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    Adult RB Survivors Thrive

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    In the largest study of its kind, researchers at Memorial Sloan Kettering Cancer Center examined a wide array of psychosocial outcomes—from anxiety and depression to satisfaction with facial appearance—in adult survivors of retinoblastoma (RB), now the most curable of all pediatric cancers.1 “Overall, RB survivors are doing extraordinarily well,” said lead author Jennifer S. Ford, PhD.

    Using a questionnaire adapted from the Childhood Cancer Survivor Study (CCSS), the researchers compared the functioning of 470 adult RB survivors—diagnosed from 1932 to 1994—with 2,820 adult participants randomly chosen from the CCSS cohort of siblings who had not had cancer. (None of these siblings were related to the RB survivors studied.)

    Overall results. RB survivors had slightly lower rates than CCSS siblings of distress, depression, somatization, and anxiety. Although RB survivors did report posttraumatic symptoms of avoidance or hyperarousal more often, only 5 met criteria for posttraumatic stress disorder (PTSD).

    External and fundus photos of eye with unilateral RB, classified as group E (advanced), prior to treatment.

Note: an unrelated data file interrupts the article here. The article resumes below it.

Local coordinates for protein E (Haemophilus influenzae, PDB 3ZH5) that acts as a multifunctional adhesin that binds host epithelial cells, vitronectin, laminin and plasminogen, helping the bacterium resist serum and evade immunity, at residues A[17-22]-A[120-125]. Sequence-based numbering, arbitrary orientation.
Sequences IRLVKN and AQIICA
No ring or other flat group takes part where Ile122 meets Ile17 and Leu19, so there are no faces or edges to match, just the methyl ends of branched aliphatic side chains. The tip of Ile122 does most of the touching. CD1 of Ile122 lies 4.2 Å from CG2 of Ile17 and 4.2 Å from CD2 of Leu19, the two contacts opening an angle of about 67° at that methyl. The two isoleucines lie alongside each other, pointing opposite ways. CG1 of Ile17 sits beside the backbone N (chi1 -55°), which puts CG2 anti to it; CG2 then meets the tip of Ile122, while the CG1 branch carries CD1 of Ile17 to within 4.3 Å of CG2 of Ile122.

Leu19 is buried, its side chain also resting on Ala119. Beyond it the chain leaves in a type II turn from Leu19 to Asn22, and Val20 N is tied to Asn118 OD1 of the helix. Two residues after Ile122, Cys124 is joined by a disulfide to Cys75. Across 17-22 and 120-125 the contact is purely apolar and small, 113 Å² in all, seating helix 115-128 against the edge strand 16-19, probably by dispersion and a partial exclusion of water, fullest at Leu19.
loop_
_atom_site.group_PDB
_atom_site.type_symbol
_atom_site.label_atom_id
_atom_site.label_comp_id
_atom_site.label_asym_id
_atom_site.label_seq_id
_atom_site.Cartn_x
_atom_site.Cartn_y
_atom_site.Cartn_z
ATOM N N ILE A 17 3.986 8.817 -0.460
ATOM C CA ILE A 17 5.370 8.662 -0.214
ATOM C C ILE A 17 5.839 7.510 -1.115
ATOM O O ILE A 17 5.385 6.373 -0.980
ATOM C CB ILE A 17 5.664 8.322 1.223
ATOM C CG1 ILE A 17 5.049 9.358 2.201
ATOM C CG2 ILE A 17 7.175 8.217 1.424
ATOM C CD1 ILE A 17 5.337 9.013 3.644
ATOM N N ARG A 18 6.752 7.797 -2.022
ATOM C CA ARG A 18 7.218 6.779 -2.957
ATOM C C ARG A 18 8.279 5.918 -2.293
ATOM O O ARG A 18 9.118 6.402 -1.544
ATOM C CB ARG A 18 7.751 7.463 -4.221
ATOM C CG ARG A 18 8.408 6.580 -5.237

RETINOBLASTOMA. External and fundus photos of eye with unilateral RB, classified as group E (advanced), prior to treatment.

    Bilateral survivors. Understandably, bilateral survivors had greater fears than unilateral survivors about cancer recurrence and about their children being diagnosed with the disease, said Dr. Ford. But even though these bilateral survivors had experienced more extensive disease and had undergone more treatments, they were no more likely than unilateral survivors to report depression, anxiety, or somatic complaints.

    In fact, bilateral survivors were significantly less likely to report these symptoms than CCSS siblings, and they even believed in substantially more positive new possibilities in life. “This is not uncommon in survivors of pediatric cancers,” said Dr. Ford. “Through a phenomenon known as response shift, traumatic events can prompt a recalibration of how well things are going in life.”

    Getting better. Overall, ophthalmologists can share a very positive message with parents of children with RB. “And with big changes in RB management over the recent past,” said ophthalmologist and coauthor David H. Abramson, MD, “these psychosocial outcomes may only improve in the future.”

    —Annie Stuart

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    1 Ford JS et al. J Clin Oncol. Published online Sept. 15, 2015. doi:10.1200/JCO.2014.60.5733.

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    Relevant financial disclosures—Dr. Abramson: None. Dr. Ford: None.

    For full disclosures and disclosure key, see below.

    January 2016 News in Review Full Financial Disclosures

     

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